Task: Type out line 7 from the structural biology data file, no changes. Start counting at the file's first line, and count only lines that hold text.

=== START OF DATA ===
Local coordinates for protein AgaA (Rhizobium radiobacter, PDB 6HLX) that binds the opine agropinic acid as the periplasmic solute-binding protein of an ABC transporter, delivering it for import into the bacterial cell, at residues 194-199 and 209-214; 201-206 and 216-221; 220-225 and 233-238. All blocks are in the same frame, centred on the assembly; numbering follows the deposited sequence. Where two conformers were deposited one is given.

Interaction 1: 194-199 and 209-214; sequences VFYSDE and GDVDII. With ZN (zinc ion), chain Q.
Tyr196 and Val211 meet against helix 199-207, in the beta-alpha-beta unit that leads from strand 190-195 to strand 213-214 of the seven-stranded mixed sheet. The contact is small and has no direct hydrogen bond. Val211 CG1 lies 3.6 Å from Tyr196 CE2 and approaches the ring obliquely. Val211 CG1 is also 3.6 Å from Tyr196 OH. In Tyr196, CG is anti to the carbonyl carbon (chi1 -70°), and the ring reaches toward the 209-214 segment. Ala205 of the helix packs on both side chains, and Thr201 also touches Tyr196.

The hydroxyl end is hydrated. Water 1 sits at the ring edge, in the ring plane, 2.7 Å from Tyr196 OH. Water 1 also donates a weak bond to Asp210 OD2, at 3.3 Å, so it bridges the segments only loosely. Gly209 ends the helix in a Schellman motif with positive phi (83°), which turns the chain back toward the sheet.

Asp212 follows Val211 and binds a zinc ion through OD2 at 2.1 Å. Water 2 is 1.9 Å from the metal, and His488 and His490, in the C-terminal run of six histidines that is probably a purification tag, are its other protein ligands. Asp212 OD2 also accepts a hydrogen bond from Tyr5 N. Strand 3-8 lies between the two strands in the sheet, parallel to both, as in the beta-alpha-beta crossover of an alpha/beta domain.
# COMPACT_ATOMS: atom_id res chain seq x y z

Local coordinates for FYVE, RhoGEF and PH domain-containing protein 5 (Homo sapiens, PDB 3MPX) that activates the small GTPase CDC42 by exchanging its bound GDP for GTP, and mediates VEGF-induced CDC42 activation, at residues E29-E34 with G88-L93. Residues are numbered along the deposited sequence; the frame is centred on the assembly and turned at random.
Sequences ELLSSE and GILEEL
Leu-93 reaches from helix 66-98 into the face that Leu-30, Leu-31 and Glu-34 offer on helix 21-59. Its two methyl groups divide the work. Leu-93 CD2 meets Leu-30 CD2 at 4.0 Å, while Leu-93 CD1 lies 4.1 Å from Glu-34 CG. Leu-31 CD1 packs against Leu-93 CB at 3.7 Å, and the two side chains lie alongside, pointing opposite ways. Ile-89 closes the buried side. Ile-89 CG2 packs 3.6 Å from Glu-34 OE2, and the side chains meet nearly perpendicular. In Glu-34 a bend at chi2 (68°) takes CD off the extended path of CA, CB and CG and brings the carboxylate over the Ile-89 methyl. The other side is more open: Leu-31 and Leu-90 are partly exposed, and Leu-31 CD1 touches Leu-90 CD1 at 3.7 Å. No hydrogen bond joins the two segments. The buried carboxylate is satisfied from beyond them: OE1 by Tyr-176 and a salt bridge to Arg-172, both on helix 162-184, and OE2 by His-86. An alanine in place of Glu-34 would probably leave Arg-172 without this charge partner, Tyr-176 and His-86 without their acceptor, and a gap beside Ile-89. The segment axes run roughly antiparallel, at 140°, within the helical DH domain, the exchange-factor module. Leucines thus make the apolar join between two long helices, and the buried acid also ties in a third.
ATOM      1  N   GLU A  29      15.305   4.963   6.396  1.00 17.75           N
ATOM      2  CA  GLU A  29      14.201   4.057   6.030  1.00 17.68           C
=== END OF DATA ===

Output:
Local coordinates for FYVE, RhoGEF and PH domain-containing protein 5 (Homo sapiens, PDB 3MPX) that activates the small GTPase CDC42 by exchanging its bound GDP for GTP, and mediates VEGF-induced CDC42 activation, at residues E29-E34 with G88-L93. Residues are numbered along the deposited sequence; the frame is centred on the assembly and turned at random.